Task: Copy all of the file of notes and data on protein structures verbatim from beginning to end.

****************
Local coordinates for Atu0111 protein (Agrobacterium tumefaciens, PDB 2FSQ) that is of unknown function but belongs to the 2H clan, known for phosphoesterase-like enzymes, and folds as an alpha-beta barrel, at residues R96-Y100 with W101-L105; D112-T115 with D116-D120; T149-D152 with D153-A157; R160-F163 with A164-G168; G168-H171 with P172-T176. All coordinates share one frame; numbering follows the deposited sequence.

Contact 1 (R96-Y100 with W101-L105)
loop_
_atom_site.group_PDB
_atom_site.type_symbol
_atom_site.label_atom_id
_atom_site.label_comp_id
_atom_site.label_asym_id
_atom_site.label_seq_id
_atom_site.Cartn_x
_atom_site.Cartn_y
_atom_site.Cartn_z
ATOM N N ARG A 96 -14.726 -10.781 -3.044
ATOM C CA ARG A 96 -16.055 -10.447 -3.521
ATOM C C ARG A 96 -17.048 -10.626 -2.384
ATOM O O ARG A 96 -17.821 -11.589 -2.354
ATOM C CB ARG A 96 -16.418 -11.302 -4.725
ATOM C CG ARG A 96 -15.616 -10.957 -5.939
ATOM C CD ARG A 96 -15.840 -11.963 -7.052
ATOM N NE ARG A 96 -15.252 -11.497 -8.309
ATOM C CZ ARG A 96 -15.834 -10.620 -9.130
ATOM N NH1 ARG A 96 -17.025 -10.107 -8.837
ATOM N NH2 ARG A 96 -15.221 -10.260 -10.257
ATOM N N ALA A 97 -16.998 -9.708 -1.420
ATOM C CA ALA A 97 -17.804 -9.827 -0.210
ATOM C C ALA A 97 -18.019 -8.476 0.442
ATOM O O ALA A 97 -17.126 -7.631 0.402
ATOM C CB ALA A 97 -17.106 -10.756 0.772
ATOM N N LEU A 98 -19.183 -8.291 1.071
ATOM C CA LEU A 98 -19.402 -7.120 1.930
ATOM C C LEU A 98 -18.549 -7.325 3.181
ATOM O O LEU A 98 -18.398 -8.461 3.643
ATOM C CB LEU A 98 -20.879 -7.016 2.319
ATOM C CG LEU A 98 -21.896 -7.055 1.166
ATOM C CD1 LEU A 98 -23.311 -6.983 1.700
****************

Local coordinates for Atu0111 protein (Agrobacterium tumefaciens, PDB 2FSQ) that is of unknown function but belongs to the 2H clan, known for phosphoesterase-like enzymes, and folds as an alpha-beta barrel, at residues R96-Y100 with W101-L105; D112-T115 with D116-D120; T149-D152 with D153-A157; R160-F163 with A164-G168; G168-H171 with P172-T176. All coordinates share one frame; numbering follows the deposited sequence.

Contact 1 (R96-Y100 with W101-L105)
loop_
_atom_site.group_PDB
_atom_site.type_symbol
_atom_site.label_atom_id
_atom_site.label_comp_id
_atom_site.label_asym_id
_atom_site.label_seq_id
_atom_site.Cartn_x
_atom_site.Cartn_y
_atom_site.Cartn_z
ATOM N N ARG A 96 -14.726 -10.781 -3.044
ATOM C CA ARG A 96 -16.055 -10.447 -3.521
ATOM C C ARG A 96 -17.048 -10.626 -2.384
ATOM O O ARG A 96 -17.821 -11.589 -2.354
ATOM C CB ARG A 96 -16.418 -11.302 -4.725
ATOM C CG ARG A 96 -15.616 -10.957 -5.939
ATOM C CD ARG A 96 -15.840 -11.963 -7.052
ATOM N NE ARG A 96 -15.252 -11.497 -8.309
ATOM C CZ ARG A 96 -15.834 -10.620 -9.130
ATOM N NH1 ARG A 96 -17.025 -10.107 -8.837
ATOM N NH2 ARG A 96 -15.221 -10.260 -10.257
ATOM N N ALA A 97 -16.998 -9.708 -1.420
ATOM C CA ALA A 97 -17.804 -9.827 -0.210
ATOM C C ALA A 97 -18.019 -8.476 0.442
ATOM O O ALA A 97 -17.126 -7.631 0.402
ATOM C CB ALA A 97 -17.106 -10.756 0.772
ATOM N N LEU A 98 -19.183 -8.291 1.071
ATOM C CA LEU A 98 -19.402 -7.120 1.930
ATOM C C LEU A 98 -18.549 -7.325 3.181
ATOM O O LEU A 98 -18.398 -8.461 3.643
ATOM C CB LEU A 98 -20.879 -7.016 2.319
ATOM C CG LEU A 98 -21.896 -7.055 1.166
ATOM C CD1 LEU A 98 -23.311 -6.983 1.700